In a move that will surprise no one, publication of the report into Staffordshire Police’s mishandling of Kevin Nunes’ murder – the Costello report – has been blocked for a second time.
The report is said to be fiercely critical of the woeful ‘investigation’ into the death of Kevin Nunes, the jailing of five men for the murder, and their subsequent release after the convictions were quashed. The Midlands Express & Star newspaper has been pushing for a copy of the report under Freedom of Information rules, but the request has been denied, with Staffs Police and the IPCC claiming that its release would compromised future investigations.
However, it would appear that neither Staffs Police nor the IPCC are completely sure of where they stand legally or who controls the document’s publication. The WhatDoTheyKnow website, which makes it easy for members of the public to lodge FoI requests and track their progress, is home to a request to view the report. Initially sent to the Staffordshire Police and Crime Commissioner Matthew Ellis, who was first elected to the post in 2012 with a voter turnout of less than 12% and subsequently reelected in May 2016, it was eventually passed to Staffs Police themselves.
After failing to provide the document within the specified time period, an internal review of the failure to provide it was requested – as is the right of anyone making such a request which is not met. In response to the request for a review, Staffs Police said that they were ‘minded’ to release the document once the appropriate redactions – censorship – had been made. They added the caveat that because the document formed part of an on-going investigation at that point, the ultimate decision to release it lay with the IPCC.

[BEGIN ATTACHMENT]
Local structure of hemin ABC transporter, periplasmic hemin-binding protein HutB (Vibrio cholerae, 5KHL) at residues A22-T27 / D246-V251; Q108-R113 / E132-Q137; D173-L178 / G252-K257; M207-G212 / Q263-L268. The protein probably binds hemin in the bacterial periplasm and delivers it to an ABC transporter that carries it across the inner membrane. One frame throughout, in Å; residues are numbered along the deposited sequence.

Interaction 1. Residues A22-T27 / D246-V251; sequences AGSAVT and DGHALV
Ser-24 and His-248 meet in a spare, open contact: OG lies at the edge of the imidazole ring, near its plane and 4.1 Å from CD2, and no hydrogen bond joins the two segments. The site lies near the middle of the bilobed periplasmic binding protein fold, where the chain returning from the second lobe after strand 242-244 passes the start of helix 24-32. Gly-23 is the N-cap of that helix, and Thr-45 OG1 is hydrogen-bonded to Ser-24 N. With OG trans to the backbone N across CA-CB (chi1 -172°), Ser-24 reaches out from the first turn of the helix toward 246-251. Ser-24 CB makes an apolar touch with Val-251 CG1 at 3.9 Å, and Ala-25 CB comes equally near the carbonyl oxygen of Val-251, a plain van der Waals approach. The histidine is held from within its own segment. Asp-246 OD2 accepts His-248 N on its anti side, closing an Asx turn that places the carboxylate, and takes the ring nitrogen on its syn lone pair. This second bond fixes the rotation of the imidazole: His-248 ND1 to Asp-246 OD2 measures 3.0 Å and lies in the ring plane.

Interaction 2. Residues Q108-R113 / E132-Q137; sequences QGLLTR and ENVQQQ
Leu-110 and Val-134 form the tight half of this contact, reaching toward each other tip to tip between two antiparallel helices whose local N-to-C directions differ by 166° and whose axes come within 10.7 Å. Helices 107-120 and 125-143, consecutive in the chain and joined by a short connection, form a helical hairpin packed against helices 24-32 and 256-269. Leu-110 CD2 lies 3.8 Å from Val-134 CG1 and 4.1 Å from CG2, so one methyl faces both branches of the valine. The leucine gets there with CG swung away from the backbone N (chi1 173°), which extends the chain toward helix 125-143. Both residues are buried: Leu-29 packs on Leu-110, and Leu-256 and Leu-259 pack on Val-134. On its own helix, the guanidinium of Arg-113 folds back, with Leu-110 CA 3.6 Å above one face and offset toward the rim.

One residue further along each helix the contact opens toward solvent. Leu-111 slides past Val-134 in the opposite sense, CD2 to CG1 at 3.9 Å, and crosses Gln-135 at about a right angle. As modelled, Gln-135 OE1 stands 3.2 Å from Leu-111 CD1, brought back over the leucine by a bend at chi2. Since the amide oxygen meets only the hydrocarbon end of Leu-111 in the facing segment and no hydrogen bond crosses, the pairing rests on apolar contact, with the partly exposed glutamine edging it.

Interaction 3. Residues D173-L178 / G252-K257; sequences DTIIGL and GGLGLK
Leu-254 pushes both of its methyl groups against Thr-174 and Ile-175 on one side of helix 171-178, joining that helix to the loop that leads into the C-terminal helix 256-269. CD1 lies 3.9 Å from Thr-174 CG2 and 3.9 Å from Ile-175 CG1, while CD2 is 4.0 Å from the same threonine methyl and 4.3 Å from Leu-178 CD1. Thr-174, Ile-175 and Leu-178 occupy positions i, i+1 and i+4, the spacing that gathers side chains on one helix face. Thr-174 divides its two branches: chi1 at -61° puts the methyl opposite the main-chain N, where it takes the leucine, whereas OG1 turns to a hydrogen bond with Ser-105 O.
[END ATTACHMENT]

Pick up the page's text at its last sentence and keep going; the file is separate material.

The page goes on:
A response was made to Staffs Police stating that the investigation had concluded and therefore the decision to publish lay solely with the document owner, namely Staffs Police. However, a separate request was made to the IPCC to release the documents and their initial response is that as the document is owned by a security force it could be exempt from publication. Ultimately the request was refused, citing “the exemptions under Section 31(1)(g) (Law Enforcement) by virtue of Section 31(2)(b) the purposes of ascertaining whether any person is responsible for any conduct which is improper and Section 40(2) (Personal Information)”.
As the requester points out, the IPCC are a body independent from the Police, and therefore should not have the power to deny the request. Nor should Staffs Police be exempted from their statutory duties under the laws governing Freedom of Information, but here they appear only to happy to shirk those responsibilities and protect the 14 officers investigated by the IPCC but who were found to have no case to answer.
You can read the full thread here: Operation Kalmia
If you haven’t come across the WhatDoTheyKnow site before, it’s worth taking a look at the home page, which explains just how easy it is to make an FoI request: https://www.whatdotheyknow.com/